New Caledonia – French territory

Geographical situation and geophysical context

New Caledonia is a French overseas territory located in the southwestern Pacific Ocean, east of Australia. It is part of the Melanesian archipelago and consists of the main island of Grande Terre, the Loyalty Islands, the Isle of Pines, and several smaller islands. Here are some key aspects of the geophysical context of New Caledonia:

  1. Tectonic Setting: New Caledonia lies within the Pacific Ring of Fire and is situated along the boundary between the Pacific Plate and the Australian Plate. It is located on the eastern margin of the Australian Plate, which is being subducted beneath the Pacific Plate. The subduction of the Australian Plate beneath the Pacific Plate has given rise to a complex tectonic setting in the region.
  2. Ultramafic Rocks: One of the distinctive geological features of New Caledonia is its extensive deposits of ultramafic rocks, particularly nickel-rich laterites. These ultramafic rocks have formed through the long-term weathering and alteration of ancient mantle rocks. New Caledonia is one of the world’s largest producers of nickel.
  3. Coral Reefs: New Caledonia is renowned for its rich and diverse coral reef ecosystems, which are considered among the most pristine in the world. The reefs support a wide variety of marine life and are protected as a UNESCO World Heritage site. They contribute to the geophysical context of the islands and provide essential ecological services.
  4. Mountainous Terrain: New Caledonia features a rugged and mountainous landscape. The main island of Grande Terre is characterized by mountain ranges, such as the Chaîne Centrale, which runs centrally through the island. These mountains are a result of tectonic forces and geological uplift.
  5. Lagoons: New Caledonia is surrounded by extensive lagoon systems, particularly along the western coast of Grande Terre. These lagoons are home to diverse marine habitats, including seagrass beds and mangrove forests, and are important for local communities and tourism.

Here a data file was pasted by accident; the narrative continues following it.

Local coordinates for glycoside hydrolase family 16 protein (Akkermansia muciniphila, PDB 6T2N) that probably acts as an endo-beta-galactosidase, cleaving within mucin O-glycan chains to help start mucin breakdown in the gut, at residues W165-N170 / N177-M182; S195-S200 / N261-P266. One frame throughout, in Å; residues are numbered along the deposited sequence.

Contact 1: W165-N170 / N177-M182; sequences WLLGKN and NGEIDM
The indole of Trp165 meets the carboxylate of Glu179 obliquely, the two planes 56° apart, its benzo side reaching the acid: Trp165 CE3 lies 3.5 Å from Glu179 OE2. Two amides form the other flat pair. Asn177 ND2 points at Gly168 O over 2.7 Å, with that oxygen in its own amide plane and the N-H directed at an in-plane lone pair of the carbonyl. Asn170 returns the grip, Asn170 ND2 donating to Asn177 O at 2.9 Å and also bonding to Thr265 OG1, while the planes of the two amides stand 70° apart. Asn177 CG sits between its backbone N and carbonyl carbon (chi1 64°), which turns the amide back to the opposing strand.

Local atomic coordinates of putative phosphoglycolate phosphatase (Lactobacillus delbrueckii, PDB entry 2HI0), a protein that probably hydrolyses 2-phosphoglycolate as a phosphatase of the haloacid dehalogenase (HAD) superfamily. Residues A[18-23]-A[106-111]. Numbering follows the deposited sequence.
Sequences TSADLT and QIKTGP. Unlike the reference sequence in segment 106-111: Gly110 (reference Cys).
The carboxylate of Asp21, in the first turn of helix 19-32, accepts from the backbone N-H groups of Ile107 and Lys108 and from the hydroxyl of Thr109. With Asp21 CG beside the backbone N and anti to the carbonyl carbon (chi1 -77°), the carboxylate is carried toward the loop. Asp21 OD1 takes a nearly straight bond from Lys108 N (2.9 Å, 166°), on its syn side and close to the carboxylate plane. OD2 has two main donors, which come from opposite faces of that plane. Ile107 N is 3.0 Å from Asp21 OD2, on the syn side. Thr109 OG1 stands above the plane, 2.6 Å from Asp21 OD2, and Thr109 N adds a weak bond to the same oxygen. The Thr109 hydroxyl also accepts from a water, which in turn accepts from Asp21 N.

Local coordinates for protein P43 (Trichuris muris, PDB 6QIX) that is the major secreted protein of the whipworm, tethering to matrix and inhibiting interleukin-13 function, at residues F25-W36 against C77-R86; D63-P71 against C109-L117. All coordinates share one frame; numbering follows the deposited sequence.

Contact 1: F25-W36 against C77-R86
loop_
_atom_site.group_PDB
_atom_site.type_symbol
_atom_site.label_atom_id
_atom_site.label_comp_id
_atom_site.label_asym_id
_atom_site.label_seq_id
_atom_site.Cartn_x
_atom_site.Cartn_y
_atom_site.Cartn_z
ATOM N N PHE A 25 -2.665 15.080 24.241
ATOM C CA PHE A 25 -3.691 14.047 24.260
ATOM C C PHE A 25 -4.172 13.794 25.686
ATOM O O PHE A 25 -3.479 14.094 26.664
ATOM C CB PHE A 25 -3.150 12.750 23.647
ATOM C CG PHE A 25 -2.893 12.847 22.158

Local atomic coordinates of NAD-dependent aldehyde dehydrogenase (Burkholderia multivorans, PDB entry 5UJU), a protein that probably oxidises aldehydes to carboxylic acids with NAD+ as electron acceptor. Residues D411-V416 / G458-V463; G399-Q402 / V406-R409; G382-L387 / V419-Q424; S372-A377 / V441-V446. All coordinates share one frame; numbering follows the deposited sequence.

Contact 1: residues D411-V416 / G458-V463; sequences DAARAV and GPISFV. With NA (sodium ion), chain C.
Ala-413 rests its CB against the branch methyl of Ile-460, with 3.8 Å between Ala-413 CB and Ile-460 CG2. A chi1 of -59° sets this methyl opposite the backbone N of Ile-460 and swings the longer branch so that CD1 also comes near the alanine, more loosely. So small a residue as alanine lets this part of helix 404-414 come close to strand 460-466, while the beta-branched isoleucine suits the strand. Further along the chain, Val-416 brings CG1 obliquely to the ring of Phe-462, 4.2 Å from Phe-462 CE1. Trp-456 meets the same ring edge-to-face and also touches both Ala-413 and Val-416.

6. Seismic Activity: New Caledonia experiences occasional seismic activity due to its location within the tectonically active region. Earthquakes can occur as a result of the ongoing subduction and deformation of the Australian Plate beneath the Pacific Plate.

New Caledonia seismic network, FSDN code : NC

The New Caledonia seismic network is managed by the French Institute for Research & Development (IRD). This network, transmit data in real time to the data center in Noumea to help them monitor seismic activities occuring in their territory space. Below, is the list of permanent seismic station, with code officially registered into ORSNET:

  • ONTNC (Ouen Toro), located in Noumea, less than a kilometer from IRD. The equipment is in a “historic” seismic vault built in 1958 during the International Geophysical Year.
  • OUENC (Ouen Island). Located on Ouen Island, on the heights of the tribe, in an old OPT relay station rehabilitated for the occasion.
  • PINNC (Pines Island), located on Pines Island, at the tribe of Kéré, on private land.
  • YATNC (Yaté), located on the Mamié plateau, tribe of Unia.
  • MARNC (Maré), located at the secondary school of La Roche, behind staff housing.
  • LIFNC (now JNKNC) (Lifou), located on the Wanaham airport ground, in a large cellar existing for many years.
  • KOUNC (Koumac), located on the heights of the village, on a kind of rest area, closed to vehicles.

National institutions

National observatories & agencies responsible for hazards monitoring and alert dissemination:

Institut de Recherche pour le Développement – IRD

IRD is responsible for seismic hazards monitoring and government/stakeholders alert dissemination.

Ms. France BaillyIRD Director
Mr. David VarillonIMAGO / IRD Engineer
Mr. Yann FuselierIRD ICT Engineer

Sécurité Civile de Nouvelle Calédonie

The Sécurité Civile is responsible for public alert dissemination, risk management (crisis and post-crisis)

Ms. Celine BarreSécurité Civile